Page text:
the appellant seemingly made no enquiries regarding the process of
his case. I agree with these findings.

[20] It is trite law that there
is a limit to the extent a litigant may hide behind the negligence of
his or her legal practitioner. I agree with the finding of the
presiding officer that the legal representative had an indifferent
altitude and that there is nothing in appellant’s affidavit
which suggest that appellant himself made an effort to ensure that
his case was given the due attention it deserved.

[21] The matter was further
compounded by the fact that in spite of having been alerted to the
fact that the complaint had been lodged out of time on 28 March 2008
and that a condonation application was necessary the appellant and
his legal representative waited until 31 October 2008 to file the
condonation application. There is no explanation at all for this
delay by either the appellant or his legal representative.

[22] In Moraliswani v Mamili
1959 (4) SA 1 (A) at p. 9 D – E
the following appears:

It has
often been held that, whenever a prospective appellant realises he
has not complied with a Rule of Court he should, apart from remedying
his default immediately, also apply for condonation without delay.
Rennie v Kamby Farms (Pty) Ltd 1989 (2) SA 124 (A) at 129G

and earlier cases there quoted.”

[23] In Schweiger v Gamikub
(Pty) Ltd case no. A 194/2005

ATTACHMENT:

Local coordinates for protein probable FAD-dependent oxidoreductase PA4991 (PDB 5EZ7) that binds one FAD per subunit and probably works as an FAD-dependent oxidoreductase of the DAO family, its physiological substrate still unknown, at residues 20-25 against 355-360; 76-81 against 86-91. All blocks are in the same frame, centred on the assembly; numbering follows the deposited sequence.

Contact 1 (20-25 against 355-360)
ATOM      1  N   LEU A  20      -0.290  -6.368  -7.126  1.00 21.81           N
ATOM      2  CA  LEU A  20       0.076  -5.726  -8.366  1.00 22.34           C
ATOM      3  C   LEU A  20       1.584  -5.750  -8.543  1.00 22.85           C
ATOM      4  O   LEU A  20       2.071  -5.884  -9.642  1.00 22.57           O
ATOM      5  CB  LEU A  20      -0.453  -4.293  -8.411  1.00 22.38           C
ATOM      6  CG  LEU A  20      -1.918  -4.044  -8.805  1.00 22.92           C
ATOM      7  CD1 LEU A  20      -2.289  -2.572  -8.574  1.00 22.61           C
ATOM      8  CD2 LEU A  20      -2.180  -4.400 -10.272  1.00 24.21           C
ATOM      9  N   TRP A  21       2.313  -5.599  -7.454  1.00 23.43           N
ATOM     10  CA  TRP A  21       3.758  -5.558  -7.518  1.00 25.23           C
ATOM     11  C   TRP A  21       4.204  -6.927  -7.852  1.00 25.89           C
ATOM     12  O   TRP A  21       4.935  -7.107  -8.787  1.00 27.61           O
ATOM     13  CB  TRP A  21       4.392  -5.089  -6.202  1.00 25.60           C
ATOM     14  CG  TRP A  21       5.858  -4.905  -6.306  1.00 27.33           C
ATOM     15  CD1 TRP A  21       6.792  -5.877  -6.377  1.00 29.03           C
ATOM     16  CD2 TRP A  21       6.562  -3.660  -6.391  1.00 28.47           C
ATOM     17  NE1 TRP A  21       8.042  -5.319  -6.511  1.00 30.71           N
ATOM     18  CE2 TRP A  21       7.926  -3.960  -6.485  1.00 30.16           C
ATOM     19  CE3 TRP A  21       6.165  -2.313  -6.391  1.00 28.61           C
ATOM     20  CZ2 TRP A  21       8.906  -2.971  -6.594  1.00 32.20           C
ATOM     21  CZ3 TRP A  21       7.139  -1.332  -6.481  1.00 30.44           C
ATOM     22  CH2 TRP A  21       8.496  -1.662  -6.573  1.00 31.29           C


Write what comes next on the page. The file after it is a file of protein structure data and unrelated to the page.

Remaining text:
and delivered on 11 November 2005
Muller AJ (as he then was) referred with approval to the case of
Darriers v Sherrif, Magistrate’s Court, Wynberg and Another
1998 (3) SA 34 (SCA
) where the court held that an appellant’s
prospects of success is but one of the factors relevant in to the
exercise of a Court’s discretion whether or not to grant a
condonation application and at p. 41 D the following appears:

non-observance of the Rules had been flagrant and gross an
application for condonation should not be granted whatever the
prospects of success might be.”

[24] I am of the view that in
the non-observance of the Rules as well as a provision of
the Labour Act itself has been gross. In addition as stated (supra)
there is no explanation why condonation application had been filed
seven months after the legal representative was alerted to the fact
that a condonation application should be brought.

An example of the remissness of
the legal representative is a statement in the founding affidavit of
the appellant that he was only advised on 20 August 2008 that his
legal practitioner failed to file his labour complaint within 12
months as required by the Labour Act.

[25] In result the appeal
against the dismissal of the condonation application cannot succeed
and the following order is made:

The appeal is dismissed.




Instructed by: TJITEMISA &